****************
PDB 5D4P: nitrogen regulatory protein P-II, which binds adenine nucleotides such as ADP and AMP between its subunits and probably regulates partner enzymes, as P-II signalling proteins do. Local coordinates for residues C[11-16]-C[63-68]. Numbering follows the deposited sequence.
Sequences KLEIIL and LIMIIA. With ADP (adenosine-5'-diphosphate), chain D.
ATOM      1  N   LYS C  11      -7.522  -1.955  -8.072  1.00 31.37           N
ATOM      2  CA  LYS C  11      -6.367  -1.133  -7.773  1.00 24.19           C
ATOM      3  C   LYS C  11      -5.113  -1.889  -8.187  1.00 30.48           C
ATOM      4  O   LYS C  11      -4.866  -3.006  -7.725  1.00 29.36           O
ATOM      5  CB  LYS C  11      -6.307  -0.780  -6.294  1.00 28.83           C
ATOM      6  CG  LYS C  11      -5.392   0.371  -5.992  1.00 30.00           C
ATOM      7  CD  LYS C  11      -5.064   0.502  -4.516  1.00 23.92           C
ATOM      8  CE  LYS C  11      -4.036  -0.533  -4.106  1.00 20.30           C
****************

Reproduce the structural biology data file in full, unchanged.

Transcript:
PDB 5D4P: nitrogen regulatory protein P-II, which binds adenine nucleotides such as ADP and AMP between its subunits and probably regulates partner enzymes, as P-II signalling proteins do. Local coordinates for residues C[11-16]-C[63-68]. Numbering follows the deposited sequence.
Sequences KLEIIL and LIMIIA. With ADP (adenosine-5'-diphosphate), chain D.
ATOM      1  N   LYS C  11      -7.522  -1.955  -8.072  1.00 31.37           N
ATOM      2  CA  LYS C  11      -6.367  -1.133  -7.773  1.00 24.19           C
ATOM      3  C   LYS C  11      -5.113  -1.889  -8.187  1.00 30.48           C
ATOM      4  O   LYS C  11      -4.866  -3.006  -7.725  1.00 29.36           O
ATOM      5  CB  LYS C  11      -6.307  -0.780  -6.294  1.00 28.83           C
ATOM      6  CG  LYS C  11      -5.392   0.371  -5.992  1.00 30.00           C
ATOM      7  CD  LYS C  11      -5.064   0.502  -4.516  1.00 23.92           C
ATOM      8  CE  LYS C  11      -4.036  -0.533  -4.106  1.00 20.30           C